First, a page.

Just come off the beach? Doesn’t that cool shower feel good on your tingling skin? Isn’t that cool water from the tap refreshing? Spent the morning gardening or cleaning the house? Back aching? Isn’t that hot bath bliss, isn’t the cold bottle of water you took out of the ‘fridge refreshing? Ever stop to think what a world with limited access to water is like?
Today is Blog Action Day. Something which began a few years back, it’s a day on which bloggers (and this year I timidly consider myself a blogger finally) throughout the World unite to write about an issue of International concern. This year the topic is water. For me this is a topic which is at the very core of improving our world, and of not letting it slide into chaos. It impinges on almost every other issue you can name, climate change, poverty, maternal mortality, education, even gender discrimination (countless women in developing countries spend half their days simply obtaining water for the family’s daily use – going to a well and carrying the water back, whilst we worry about not having time to fit in a visit to the hairdresser this week).
I’m the worst person in the world for taking things for granted. I take for granted, for instance that everyone in the western world understands this urgency we have to conserve water. I turns out, however, that people don’t. What they do do is take water, amongst other things, for granted.
Quite simply we are using too much. I hear tales every year from England of water shortages and hosepipe bans, even when it seems to be constantly raining. Basically, this is a form of rationing, and if you are my age or older you will remember all about that. If we don’t control our own usage, then it has to be controlled for us in order to make sure that there is enough to go around. In other words it’s like wartime.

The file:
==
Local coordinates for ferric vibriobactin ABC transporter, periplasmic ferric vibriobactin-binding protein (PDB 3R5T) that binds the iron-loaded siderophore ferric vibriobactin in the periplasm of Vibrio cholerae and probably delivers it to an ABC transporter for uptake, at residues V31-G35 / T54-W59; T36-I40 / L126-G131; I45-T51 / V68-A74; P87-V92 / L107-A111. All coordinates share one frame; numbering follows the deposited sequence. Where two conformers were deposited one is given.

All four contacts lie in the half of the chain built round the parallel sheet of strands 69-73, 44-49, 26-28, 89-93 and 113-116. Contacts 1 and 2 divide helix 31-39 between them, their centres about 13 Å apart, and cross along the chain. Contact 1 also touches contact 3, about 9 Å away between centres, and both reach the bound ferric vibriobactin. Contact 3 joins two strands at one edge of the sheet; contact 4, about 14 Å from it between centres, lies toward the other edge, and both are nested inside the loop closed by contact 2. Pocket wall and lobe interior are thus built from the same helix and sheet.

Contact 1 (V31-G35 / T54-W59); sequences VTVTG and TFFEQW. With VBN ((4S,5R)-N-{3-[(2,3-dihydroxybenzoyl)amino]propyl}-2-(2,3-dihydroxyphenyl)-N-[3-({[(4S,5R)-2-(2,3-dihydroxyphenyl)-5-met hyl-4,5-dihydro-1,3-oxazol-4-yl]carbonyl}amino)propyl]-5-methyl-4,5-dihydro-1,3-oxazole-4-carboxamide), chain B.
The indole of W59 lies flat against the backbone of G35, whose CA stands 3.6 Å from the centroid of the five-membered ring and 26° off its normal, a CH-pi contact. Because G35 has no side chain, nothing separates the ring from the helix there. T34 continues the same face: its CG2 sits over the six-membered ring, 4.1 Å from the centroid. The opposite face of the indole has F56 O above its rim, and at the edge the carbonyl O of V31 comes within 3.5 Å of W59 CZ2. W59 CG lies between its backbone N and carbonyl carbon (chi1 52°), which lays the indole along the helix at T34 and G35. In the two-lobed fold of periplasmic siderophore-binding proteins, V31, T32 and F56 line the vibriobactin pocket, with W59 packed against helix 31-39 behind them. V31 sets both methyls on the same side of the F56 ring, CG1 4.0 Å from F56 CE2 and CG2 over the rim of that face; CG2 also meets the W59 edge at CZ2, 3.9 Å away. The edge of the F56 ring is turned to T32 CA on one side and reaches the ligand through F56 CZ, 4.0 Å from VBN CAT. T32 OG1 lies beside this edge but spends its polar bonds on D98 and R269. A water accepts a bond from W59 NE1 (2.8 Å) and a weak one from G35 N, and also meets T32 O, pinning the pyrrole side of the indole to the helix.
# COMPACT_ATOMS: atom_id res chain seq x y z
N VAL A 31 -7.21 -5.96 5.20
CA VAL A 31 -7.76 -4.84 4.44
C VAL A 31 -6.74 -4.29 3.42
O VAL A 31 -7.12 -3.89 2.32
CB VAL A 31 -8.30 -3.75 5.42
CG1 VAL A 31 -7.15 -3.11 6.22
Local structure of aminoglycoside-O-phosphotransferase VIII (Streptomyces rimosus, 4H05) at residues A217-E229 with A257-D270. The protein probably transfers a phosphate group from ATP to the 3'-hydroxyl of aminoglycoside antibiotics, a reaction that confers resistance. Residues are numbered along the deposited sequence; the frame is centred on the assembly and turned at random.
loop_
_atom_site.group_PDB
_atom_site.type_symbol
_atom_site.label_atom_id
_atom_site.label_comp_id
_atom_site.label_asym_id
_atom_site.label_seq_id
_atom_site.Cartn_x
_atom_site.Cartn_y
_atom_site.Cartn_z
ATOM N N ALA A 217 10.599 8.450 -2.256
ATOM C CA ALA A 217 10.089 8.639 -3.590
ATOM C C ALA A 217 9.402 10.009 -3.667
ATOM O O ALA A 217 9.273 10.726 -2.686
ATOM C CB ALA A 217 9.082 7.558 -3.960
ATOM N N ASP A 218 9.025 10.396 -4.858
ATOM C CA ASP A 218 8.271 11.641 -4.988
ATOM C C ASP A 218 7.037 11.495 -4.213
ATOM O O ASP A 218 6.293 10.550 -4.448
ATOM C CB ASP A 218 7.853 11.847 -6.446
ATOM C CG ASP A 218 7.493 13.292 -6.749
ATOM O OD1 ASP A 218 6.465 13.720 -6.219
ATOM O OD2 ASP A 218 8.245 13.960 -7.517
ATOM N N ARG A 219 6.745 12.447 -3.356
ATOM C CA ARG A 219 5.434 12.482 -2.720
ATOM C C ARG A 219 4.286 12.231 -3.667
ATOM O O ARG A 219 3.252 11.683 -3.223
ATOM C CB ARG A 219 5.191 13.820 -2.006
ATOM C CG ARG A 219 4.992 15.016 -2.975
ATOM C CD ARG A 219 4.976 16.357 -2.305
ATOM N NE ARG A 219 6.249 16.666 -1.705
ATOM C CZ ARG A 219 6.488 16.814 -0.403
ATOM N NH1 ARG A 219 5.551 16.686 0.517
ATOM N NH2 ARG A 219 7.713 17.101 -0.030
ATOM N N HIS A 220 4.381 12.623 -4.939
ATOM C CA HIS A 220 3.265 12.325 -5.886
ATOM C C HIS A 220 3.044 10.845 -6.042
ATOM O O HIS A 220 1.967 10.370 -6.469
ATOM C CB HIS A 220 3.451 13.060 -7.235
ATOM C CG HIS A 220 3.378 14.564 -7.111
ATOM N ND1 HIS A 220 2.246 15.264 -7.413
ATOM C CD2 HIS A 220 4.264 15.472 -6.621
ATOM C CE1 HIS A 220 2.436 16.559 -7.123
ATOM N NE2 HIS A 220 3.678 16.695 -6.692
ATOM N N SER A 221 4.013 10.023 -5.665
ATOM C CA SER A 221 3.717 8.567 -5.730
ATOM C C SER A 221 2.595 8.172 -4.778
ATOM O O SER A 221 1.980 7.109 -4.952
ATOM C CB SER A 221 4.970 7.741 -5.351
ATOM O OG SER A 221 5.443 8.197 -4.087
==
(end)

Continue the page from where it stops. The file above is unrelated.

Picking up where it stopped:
There’s another side to saving water too. It saves energy. Before water reaches our taps it’s treated to be as healthy as possible, something it’s easy to understand in the Canary Islands, where we see standing water in local reservoirs, and can see the problems close up of maintaining water in condition fit for human consumption. It’s also treated after we’ve used it. All our waste water is treated before being disposed of back into the natural world, the aim of this to do as little damage as possible to our world, and, quite literally, to make sure we aren’t swimming in shit. The less water we use, the less energy we are burning to cleanse at both ends of usage. As with so many things we can do which are environmentally friendly it ends up saving us money too.